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and communities, it has also created challenges for banking organizations. Accordingly, it is receiving much supervisory attention.
For example, the Federal Reserve and other banking agencies
have encouraged mortgage lenders and mortgage servicers to pursue prudent loan workouts to assist borrowers having difficulty
meeting their payment obligations through such measures as modification of loans, deferral of payments, extension of loan maturities,
capitalization of delinquent amounts, conversion of ARMs into
fixed-rate mortgages or fully indexed, fully amortizing ARMs.
Our reserve banks are working closely with local community
groups to identify opportunities for workouts and to educate both
borrowers and lenders. We are also carefully monitoring those
areas that are most likely to be adversely affected by residential
real estate, such as construction loans and non-mortgage consumer
lending, and taking appropriate action. We have implemented supervisory strategies to ensure that we have the proper examination
staff assessing commercial real estate, ready to address banking
problems.
Finally, as part of a responsible and proactive supervisory approach, and as we have done in the past, we are conducting critical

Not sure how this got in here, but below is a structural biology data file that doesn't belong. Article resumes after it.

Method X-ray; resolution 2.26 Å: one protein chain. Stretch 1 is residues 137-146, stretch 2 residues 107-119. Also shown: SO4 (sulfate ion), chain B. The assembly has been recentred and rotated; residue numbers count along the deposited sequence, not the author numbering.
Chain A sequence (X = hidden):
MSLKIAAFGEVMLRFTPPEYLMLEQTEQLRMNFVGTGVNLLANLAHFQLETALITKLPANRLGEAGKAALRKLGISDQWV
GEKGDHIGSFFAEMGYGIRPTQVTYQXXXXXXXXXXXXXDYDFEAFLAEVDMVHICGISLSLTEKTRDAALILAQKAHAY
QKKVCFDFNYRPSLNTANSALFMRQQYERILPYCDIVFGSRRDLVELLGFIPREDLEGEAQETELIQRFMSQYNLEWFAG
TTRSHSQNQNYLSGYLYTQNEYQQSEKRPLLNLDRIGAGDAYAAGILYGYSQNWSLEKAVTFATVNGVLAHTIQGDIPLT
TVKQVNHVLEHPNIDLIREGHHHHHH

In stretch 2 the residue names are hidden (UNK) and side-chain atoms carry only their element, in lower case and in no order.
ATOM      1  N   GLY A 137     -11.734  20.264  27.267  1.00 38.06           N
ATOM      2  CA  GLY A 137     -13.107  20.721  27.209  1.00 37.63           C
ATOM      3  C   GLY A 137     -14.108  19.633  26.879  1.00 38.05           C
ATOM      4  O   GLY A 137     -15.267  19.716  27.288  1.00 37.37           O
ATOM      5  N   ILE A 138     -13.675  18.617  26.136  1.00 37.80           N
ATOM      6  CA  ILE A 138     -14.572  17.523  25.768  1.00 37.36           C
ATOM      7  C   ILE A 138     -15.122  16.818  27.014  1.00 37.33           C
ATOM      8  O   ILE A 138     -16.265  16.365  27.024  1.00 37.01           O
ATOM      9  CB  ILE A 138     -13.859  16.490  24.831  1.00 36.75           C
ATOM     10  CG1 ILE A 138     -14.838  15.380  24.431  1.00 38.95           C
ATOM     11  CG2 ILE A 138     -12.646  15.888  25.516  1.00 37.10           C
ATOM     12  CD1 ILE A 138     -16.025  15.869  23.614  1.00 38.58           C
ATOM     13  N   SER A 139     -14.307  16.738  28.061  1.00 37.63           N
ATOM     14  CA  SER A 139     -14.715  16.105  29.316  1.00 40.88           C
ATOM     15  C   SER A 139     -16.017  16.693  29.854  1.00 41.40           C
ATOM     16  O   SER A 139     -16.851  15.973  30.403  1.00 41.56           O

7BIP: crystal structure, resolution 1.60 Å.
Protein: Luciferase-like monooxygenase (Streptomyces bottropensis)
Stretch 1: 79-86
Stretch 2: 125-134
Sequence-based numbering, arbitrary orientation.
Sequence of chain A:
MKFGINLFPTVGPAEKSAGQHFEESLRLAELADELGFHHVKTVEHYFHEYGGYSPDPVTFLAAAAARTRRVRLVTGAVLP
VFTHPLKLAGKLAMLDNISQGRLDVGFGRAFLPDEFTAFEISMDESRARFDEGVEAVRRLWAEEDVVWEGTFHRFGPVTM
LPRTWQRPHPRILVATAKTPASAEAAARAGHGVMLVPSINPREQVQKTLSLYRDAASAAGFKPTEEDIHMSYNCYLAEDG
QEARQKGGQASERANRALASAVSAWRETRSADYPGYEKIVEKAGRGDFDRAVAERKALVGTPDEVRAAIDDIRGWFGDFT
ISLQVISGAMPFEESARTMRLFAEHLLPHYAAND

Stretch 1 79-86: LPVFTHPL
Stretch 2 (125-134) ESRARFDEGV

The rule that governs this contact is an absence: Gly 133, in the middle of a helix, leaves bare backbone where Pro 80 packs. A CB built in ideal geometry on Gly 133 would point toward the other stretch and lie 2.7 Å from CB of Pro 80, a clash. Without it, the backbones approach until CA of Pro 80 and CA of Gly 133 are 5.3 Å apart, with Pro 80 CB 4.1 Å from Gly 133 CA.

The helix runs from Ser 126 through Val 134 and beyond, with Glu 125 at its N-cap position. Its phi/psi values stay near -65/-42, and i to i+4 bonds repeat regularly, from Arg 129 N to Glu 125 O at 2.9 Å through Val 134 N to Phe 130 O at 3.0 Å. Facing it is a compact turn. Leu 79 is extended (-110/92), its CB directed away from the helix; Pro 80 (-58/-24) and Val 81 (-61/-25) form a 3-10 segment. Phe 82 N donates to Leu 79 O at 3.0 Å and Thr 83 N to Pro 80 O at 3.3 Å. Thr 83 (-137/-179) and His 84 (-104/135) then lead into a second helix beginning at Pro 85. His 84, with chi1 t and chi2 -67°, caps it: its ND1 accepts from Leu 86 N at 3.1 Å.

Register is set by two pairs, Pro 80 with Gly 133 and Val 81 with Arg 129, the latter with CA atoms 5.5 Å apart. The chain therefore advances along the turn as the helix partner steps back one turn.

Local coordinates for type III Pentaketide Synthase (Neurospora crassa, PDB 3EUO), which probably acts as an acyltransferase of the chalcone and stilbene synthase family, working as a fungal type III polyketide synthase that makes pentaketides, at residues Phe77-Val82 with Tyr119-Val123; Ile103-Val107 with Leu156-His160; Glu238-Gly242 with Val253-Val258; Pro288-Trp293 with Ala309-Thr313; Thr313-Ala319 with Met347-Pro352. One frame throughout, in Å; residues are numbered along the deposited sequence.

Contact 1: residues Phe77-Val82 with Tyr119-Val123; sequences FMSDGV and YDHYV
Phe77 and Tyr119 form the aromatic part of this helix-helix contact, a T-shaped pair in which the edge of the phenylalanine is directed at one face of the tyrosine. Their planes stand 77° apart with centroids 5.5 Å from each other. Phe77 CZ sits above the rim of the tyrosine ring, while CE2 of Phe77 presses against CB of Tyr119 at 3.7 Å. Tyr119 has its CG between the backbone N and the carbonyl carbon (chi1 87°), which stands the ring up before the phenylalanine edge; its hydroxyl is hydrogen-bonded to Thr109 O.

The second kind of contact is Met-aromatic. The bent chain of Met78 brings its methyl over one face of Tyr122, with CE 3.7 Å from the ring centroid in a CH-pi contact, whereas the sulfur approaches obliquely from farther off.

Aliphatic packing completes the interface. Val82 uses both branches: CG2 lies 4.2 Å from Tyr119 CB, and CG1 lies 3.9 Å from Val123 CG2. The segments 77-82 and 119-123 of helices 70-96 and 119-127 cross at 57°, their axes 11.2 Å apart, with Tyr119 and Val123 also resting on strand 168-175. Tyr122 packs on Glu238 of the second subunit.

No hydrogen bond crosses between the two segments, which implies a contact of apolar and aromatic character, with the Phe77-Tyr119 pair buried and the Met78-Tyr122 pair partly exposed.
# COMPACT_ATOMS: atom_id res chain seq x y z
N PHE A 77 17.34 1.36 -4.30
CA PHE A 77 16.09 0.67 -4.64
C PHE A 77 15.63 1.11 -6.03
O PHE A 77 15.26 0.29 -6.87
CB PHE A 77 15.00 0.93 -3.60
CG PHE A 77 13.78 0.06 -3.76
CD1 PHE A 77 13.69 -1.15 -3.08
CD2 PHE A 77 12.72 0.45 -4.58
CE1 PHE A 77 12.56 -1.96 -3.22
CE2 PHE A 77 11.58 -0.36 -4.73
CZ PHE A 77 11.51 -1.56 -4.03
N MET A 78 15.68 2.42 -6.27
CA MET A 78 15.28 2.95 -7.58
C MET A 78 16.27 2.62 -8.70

assessments of our own supervisory programs, policies, and practices. This is a prudent step and is consistent with longstanding
Federal Reserve practice. Our intent is to identify opportunities for
improving our own processes both within the current environment
and as preparation for future supervisory challenges.
It will take some time for the banking industry to work through
this current set of challenges and for financial markets to recover
from recent strains. The Federal Reserve will continue to work
with other U.S. banking agencies and the Congress to help ensure
that bank safety and soundness is maintained.
Thank you, Mr. Chairman.
Chairman DODD. Thank you very much, Mr. Kohn, for that testimony. It was very helpful.
Mr. Gronstal, welcome.

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STATEMENT OF THOMAS B. GRONSTAL,


IOWA SUPERINTENDENT OF BANKING, STATE OF IOWA

Mr. GRONSTAL. Thank you. Good morning, Chairman Dodd and


distinguished Members of the Committee. As Iowa Superintendent
of Banking, I am pleased to testify today on behalf of CSBS on the
condition of the Nations banking industry, and specifically the
challenges facing the State banking system.
The collapse of the housing finance market has resulted in the
collapse of investor confidence in bond ratings, bond insurers, collateral valuation of asset-backed securities, and the impact has
spread to trust preferred securities issued by banks, auction rate
certifications issued by student loan secondary markets, and a general depreciation of asset-backed securities held in banks portfolios.
A few lessons the State regulators would highlight from this experience are: one, that good underwriting is consumer protection;
two, consumer protection is investor protection; and, three, transparency is in the interest of all parties. We believe these lessons
should be applied to policies ranging from the preemption of State

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17
consumer protection laws all the way to Basel II. Also, as other